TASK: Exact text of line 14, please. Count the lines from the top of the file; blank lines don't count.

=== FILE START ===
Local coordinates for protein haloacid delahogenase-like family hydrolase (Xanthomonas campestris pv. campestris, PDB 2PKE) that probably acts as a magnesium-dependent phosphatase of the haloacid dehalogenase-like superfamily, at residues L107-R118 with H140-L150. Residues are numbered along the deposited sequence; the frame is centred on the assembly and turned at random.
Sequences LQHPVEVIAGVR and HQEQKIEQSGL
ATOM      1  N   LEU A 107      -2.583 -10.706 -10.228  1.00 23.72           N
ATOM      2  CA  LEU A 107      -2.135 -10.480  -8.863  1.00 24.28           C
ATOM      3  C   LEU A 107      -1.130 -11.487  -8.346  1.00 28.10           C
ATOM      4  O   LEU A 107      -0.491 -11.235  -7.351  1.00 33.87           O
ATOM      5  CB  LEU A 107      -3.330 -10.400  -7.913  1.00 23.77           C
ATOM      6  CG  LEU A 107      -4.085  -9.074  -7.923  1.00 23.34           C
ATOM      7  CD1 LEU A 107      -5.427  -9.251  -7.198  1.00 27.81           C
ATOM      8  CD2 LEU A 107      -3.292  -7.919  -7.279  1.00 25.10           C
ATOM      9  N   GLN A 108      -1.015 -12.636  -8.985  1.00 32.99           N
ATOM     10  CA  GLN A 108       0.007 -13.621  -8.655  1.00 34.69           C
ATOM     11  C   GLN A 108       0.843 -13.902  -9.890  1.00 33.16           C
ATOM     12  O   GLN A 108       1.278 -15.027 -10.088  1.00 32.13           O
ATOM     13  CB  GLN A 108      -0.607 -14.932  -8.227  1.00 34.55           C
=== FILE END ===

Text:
ATOM     12  O   GLN A 108       1.278 -15.027 -10.088  1.00 32.13           O